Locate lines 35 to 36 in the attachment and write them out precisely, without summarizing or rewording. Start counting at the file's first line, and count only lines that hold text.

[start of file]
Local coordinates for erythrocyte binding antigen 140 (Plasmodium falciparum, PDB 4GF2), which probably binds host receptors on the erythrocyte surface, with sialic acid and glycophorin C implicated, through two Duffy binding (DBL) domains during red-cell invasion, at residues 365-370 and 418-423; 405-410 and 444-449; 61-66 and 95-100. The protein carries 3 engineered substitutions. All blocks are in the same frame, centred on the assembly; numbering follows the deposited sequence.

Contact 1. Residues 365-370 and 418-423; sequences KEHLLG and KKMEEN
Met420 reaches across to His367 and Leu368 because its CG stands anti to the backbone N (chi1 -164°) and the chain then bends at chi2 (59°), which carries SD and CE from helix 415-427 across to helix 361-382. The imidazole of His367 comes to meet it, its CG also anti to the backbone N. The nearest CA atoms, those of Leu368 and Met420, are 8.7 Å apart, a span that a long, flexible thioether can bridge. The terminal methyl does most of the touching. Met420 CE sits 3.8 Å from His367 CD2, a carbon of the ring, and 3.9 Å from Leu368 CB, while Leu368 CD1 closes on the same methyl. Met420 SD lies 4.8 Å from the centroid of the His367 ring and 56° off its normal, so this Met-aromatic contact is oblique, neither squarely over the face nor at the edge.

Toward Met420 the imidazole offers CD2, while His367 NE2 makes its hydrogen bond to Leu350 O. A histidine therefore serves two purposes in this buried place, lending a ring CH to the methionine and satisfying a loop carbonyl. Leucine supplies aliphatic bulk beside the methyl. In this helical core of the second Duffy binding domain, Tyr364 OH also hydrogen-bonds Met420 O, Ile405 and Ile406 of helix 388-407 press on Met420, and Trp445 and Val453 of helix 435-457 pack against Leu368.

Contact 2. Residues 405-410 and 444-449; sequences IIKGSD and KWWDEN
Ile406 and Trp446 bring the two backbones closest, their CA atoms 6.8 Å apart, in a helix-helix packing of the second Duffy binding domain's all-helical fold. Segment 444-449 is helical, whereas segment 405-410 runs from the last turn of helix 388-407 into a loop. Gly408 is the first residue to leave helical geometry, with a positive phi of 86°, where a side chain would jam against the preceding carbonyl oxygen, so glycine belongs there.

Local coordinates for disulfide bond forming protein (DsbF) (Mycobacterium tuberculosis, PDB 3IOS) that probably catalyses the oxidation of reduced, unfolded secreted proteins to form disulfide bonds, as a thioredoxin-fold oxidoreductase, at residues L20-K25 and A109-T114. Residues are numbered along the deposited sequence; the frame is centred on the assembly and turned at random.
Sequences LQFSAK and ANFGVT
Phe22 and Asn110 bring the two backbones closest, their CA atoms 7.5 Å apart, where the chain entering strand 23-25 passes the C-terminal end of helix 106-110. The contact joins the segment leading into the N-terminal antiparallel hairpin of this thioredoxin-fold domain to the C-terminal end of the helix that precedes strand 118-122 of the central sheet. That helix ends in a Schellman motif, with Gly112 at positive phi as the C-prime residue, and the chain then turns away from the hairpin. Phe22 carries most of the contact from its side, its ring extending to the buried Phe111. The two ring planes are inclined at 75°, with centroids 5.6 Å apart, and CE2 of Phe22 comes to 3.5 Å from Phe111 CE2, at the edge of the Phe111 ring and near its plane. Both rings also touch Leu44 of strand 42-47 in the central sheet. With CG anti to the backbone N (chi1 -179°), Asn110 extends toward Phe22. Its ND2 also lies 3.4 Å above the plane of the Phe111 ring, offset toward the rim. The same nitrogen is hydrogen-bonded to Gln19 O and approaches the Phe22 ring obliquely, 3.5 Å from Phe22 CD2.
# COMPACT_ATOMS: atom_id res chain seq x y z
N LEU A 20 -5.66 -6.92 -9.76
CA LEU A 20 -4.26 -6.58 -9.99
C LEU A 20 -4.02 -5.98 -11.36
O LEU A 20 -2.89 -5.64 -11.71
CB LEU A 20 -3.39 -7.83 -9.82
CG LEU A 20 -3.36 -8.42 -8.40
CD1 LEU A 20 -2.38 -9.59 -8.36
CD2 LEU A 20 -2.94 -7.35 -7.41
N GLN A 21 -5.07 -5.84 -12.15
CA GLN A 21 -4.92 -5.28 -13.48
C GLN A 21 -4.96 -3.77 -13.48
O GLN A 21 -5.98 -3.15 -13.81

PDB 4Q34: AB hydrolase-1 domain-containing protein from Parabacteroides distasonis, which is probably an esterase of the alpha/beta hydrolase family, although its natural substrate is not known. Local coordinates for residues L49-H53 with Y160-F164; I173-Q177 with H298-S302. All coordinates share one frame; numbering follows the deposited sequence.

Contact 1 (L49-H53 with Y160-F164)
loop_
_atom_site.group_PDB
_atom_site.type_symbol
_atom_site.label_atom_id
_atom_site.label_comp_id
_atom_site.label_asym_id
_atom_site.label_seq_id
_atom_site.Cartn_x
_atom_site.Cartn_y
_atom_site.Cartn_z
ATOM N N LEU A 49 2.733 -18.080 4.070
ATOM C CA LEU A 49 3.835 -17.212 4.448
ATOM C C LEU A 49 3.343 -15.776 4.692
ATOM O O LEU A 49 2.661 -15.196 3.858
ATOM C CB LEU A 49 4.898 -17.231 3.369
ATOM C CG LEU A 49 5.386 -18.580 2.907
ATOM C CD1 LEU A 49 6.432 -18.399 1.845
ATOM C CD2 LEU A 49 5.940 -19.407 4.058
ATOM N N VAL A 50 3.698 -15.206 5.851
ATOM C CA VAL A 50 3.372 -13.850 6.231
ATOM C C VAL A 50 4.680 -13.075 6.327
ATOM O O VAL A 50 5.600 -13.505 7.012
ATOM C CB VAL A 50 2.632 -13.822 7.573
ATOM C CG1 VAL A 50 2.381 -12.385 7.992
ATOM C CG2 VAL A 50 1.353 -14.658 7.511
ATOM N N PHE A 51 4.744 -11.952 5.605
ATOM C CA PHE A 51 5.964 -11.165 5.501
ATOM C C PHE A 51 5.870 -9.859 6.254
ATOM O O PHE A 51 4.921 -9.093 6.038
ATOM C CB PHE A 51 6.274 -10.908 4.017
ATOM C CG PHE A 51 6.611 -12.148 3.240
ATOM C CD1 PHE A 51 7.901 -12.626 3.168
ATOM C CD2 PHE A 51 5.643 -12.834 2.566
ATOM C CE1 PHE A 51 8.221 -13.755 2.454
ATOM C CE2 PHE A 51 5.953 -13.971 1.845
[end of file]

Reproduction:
ATOM N N LEU A 49 2.733 -18.080 4.070
ATOM C CA LEU A 49 3.835 -17.212 4.448